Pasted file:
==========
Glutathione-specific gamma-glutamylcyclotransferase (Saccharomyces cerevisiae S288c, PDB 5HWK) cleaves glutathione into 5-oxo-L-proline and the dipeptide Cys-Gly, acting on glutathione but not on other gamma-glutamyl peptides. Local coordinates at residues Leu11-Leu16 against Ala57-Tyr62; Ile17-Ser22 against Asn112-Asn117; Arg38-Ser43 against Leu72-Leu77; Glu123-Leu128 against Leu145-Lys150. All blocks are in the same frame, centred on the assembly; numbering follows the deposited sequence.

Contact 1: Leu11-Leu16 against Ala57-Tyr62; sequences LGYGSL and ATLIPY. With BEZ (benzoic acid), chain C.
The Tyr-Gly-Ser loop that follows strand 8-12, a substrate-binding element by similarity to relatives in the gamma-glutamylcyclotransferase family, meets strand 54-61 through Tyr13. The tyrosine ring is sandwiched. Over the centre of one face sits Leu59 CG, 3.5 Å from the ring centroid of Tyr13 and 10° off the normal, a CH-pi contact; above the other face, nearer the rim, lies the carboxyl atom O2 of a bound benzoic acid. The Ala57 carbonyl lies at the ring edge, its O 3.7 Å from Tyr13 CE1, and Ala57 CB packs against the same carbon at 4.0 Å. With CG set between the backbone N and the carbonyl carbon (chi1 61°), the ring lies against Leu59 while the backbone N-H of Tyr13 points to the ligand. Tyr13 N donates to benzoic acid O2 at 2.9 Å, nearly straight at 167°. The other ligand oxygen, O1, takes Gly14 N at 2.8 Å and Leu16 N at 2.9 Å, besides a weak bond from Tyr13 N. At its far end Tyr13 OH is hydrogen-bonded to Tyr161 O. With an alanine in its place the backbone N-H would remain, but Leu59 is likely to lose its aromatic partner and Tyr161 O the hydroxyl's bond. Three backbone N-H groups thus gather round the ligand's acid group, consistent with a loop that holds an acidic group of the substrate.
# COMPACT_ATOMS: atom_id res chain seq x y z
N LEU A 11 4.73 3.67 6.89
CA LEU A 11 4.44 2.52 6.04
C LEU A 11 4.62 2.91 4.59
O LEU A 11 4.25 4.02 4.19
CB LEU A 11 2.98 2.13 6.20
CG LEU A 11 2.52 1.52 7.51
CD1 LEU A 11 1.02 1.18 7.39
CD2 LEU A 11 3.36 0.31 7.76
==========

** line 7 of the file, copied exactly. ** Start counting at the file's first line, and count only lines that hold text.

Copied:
C LEU A 11 4.62 2.91 4.59